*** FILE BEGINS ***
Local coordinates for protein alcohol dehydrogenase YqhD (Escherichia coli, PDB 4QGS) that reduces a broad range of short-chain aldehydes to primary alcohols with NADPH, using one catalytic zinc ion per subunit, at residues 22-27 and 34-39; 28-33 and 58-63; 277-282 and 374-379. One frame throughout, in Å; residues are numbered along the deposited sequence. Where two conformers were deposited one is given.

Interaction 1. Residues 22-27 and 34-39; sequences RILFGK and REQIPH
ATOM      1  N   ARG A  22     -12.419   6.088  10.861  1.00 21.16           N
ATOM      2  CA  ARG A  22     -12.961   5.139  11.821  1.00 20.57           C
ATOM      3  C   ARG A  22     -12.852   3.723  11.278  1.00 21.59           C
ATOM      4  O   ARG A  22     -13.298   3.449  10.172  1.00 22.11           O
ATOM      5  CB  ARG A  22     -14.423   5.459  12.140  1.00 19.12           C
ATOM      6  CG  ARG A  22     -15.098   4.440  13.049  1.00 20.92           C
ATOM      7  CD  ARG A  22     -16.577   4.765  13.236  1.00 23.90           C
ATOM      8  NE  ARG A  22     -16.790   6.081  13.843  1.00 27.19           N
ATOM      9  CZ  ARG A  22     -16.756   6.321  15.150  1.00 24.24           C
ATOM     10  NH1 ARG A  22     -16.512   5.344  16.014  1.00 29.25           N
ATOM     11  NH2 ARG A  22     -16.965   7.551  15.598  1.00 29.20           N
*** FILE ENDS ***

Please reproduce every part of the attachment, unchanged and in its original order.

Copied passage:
Local coordinates for protein alcohol dehydrogenase YqhD (Escherichia coli, PDB 4QGS) that reduces a broad range of short-chain aldehydes to primary alcohols with NADPH, using one catalytic zinc ion per subunit, at residues 22-27 and 34-39; 28-33 and 58-63; 277-282 and 374-379. One frame throughout, in Å; residues are numbered along the deposited sequence. Where two conformers were deposited one is given.

Interaction 1. Residues 22-27 and 34-39; sequences RILFGK and REQIPH
ATOM      1  N   ARG A  22     -12.419   6.088  10.861  1.00 21.16           N
ATOM      2  CA  ARG A  22     -12.961   5.139  11.821  1.00 20.57           C
ATOM      3  C   ARG A  22     -12.852   3.723  11.278  1.00 21.59           C
ATOM      4  O   ARG A  22     -13.298   3.449  10.172  1.00 22.11           O
ATOM      5  CB  ARG A  22     -14.423   5.459  12.140  1.00 19.12           C
ATOM      6  CG  ARG A  22     -15.098   4.440  13.049  1.00 20.92           C
ATOM      7  CD  ARG A  22     -16.577   4.765  13.236  1.00 23.90           C
ATOM      8  NE  ARG A  22     -16.790   6.081  13.843  1.00 27.19           N
ATOM      9  CZ  ARG A  22     -16.756   6.321  15.150  1.00 24.24           C
ATOM     10  NH1 ARG A  22     -16.512   5.344  16.014  1.00 29.25           N
ATOM     11  NH2 ARG A  22     -16.965   7.551  15.598  1.00 29.20           N